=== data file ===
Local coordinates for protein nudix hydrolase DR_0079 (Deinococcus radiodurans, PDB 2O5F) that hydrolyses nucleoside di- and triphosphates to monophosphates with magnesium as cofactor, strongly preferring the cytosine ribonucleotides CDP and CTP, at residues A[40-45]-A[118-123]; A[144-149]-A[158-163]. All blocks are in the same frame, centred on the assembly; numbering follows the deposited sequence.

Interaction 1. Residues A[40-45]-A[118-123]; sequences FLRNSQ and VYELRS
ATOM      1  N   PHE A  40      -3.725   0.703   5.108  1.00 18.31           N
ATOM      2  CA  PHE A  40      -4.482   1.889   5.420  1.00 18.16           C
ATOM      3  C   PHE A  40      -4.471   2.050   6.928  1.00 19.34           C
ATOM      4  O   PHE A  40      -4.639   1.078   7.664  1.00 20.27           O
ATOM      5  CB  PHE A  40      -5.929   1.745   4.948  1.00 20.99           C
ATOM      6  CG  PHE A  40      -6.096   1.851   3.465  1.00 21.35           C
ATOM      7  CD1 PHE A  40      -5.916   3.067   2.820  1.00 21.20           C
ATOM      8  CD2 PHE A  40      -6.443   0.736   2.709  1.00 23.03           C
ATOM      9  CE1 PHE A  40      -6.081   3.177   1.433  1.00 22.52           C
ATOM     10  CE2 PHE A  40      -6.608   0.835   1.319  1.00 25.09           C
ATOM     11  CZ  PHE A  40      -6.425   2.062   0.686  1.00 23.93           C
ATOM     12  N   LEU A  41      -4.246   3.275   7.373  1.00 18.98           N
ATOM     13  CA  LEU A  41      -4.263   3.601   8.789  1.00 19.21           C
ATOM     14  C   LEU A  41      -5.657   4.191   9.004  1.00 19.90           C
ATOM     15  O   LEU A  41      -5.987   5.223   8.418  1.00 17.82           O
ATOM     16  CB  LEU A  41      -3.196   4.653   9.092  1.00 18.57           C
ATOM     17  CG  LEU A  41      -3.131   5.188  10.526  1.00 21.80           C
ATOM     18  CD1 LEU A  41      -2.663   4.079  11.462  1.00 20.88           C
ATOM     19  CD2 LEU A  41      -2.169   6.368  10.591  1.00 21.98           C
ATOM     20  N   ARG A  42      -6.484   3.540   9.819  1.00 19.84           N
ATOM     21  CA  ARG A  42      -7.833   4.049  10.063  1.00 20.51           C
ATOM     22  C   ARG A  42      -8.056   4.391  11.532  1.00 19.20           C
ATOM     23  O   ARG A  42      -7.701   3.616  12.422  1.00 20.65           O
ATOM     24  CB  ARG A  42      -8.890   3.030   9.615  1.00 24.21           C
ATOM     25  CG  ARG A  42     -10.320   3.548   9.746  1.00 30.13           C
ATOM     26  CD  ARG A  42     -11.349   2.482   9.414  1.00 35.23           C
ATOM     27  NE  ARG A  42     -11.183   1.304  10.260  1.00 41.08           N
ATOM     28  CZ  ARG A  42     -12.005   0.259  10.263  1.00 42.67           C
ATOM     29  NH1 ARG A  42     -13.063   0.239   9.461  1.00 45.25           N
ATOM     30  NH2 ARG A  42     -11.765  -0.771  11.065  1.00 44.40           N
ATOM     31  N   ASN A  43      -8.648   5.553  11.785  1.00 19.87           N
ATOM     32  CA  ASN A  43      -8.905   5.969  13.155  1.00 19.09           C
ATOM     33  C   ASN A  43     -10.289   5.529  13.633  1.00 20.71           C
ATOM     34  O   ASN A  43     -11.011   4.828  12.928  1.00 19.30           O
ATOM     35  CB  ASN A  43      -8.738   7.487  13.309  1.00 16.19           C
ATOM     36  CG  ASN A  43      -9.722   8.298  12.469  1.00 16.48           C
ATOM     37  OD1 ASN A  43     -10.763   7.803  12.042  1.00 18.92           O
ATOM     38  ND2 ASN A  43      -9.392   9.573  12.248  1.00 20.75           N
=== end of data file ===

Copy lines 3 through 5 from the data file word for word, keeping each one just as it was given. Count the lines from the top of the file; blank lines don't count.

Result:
ATOM      1  N   PHE A  40      -3.725   0.703   5.108  1.00 18.31           N
ATOM      2  CA  PHE A  40      -4.482   1.889   5.420  1.00 18.16           C
ATOM      3  C   PHE A  40      -4.471   2.050   6.928  1.00 19.34           C